Wednesday, July 30, 2014

A New Framework for Fluency?

This article caught my eye today:

Reimagining Information Literacy Competencies 
Posted On July 29, 2014

'The task force was charged with updating the information literacy competency standards for higher education “so that they reflect the current thinking on such things as the creation and dissemination of knowledge, the changing global higher education and learning environment, the shift from information literacy to information fluency, and the expanding definition of information literacy to include multiple literacies, e.g., transliteracy, media literacy, digital literacy, etc.”'

Full article

The higher education community has always been at the forefront of the information "literacy" movement. This new thinking represents new challenges for high schools, middle schools and elementary schools to redefine how they prepare students for college and personally motivated research.

One wonders if it will renew interest in information preparedness in primary and secondary schools, and how.


Tuesday, March 18, 2014

Finding a Publication Date

Here's a common problem: You find a resource online that you want to cite, but the publication date is missing.

The case in question here is this article by Joseph Renzulli: A Practical System for Identifying Gifted and Talented Students.

The article references a number of studies and articles from the 1980's. How recent is the article itself?

It's not a hard problem to solve. Normally, start on the page itself and if clues don't reveal themselves, truncate the URL to see if there's a directory with date information, or try Page Info to see when the page was last updated. Upon investigation, there doesn't immediately seem to be a listing of articles on the site and the last update for this page was in 2013. This doesn't seem that accurate since the article is mostly about older findings.

So one investigation technique is to query Google (or another database) with the title of the article.

Try it and see what date you find.

Tuesday, March 4, 2014

Finding a File Not Found

Seeing this result is a pretty common Internet experience:

I came across one today as I was doing research on entrepreneurship for a chapter I am writing for a National Association of Gifted Children handbook. The claim is made that the number of college-level courses in entrepreneurship has increased by a factor of 20 since the 1980's. I'd like to cite the original source, but when I click the link in the article to the pdf the article author included, I get the 404 Error.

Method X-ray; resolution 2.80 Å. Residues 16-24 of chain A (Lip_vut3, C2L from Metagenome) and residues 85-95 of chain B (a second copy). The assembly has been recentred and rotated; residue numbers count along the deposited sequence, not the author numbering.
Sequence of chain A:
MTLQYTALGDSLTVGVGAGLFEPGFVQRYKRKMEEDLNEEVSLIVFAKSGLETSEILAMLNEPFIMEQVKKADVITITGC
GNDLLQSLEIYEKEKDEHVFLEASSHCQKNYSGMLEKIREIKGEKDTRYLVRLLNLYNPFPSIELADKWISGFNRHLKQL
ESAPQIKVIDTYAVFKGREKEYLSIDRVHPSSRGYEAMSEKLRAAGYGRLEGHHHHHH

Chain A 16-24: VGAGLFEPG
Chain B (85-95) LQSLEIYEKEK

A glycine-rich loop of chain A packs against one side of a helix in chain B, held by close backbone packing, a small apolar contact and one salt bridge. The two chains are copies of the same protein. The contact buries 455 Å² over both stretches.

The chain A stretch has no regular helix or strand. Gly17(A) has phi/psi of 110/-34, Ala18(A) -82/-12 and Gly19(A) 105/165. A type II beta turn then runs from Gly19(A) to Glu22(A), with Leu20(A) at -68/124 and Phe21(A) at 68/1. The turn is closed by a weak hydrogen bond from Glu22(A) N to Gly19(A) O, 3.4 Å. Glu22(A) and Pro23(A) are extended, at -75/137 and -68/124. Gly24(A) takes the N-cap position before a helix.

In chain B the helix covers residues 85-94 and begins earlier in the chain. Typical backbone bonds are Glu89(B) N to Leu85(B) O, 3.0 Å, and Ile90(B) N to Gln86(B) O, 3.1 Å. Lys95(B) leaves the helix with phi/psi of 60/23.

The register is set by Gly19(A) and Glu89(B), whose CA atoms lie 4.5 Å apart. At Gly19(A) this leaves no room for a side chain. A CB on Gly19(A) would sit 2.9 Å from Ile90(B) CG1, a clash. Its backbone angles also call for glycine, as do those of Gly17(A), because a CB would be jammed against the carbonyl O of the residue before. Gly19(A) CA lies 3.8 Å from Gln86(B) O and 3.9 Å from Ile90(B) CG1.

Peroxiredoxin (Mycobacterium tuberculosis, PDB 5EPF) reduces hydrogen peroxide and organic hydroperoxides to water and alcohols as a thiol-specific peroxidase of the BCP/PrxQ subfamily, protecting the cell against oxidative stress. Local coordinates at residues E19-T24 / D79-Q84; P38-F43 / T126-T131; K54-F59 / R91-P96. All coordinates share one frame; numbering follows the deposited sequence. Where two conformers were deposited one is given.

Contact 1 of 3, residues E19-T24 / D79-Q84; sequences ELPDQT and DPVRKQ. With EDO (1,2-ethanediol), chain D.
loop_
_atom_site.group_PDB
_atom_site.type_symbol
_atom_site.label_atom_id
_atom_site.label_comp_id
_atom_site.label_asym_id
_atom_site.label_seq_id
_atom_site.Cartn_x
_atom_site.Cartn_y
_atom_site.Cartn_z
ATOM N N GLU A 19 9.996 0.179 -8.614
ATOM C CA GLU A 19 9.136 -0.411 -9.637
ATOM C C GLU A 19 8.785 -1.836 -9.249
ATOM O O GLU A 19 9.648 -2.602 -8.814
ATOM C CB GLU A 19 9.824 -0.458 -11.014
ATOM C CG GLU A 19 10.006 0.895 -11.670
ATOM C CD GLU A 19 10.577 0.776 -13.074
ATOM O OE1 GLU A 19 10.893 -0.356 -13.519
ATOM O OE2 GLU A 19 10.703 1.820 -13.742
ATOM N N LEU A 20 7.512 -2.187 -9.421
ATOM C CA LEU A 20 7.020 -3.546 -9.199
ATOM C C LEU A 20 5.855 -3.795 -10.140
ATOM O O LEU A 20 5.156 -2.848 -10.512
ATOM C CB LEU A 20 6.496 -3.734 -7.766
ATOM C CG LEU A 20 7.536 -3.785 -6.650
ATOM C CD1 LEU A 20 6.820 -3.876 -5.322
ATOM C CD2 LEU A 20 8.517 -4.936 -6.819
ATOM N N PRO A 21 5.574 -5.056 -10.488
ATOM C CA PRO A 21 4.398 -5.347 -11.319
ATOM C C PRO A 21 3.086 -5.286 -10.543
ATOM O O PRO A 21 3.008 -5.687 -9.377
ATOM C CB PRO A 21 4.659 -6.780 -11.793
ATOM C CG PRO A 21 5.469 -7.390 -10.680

Rarely, if ever, is this a dead end. As I told participants in a workshop last week, there's almost always a way to find the information. The first place to start is at the source. Look around the original site, in this case it's the Kaufmann Foundation, for clues to the whereabouts of the "not found" information.

The missing file is this: eship-ed-comes-of-age_report.pdf

Staying close to the source, see if you can find the report.  Post your solution to Comments.

Saturday, March 1, 2014

WSI: Web Site Investigator
Dennis O'Connor is having students in his online course at the University of Wisconsin-Stout work through the activities in Web Site Investigator. We updated this package recently and it has proven to be an effective way for students to teach themselves effective Web evaluation skills.

It's well-known (from ours and other's research*) that students spend little time evaluating the information they retrieve from the Web.

For this reason, we created a detective game that incorporates information evaluation as the forensics activity. WSI: Web Site Investigator features four Web sites where students look for evidence that the information is credible or suspect:
  • The Air Car (a car that runs on air)
  • New Zealand Golf Cross (a golf game played with an elliptical ball)
  • The Pacific Northwest Tree Octopus (an endangered cephalopod found in trees)
  • Sorting Hat Personality Test (an online questionnaire that determines your Hogwarts house)
The WSI package provides a background article on each site and a link to the online site itself. Also included in the package are eight self-paced tutorials on investigative techniques that may be used to determine if the sites are bonafide or bogus: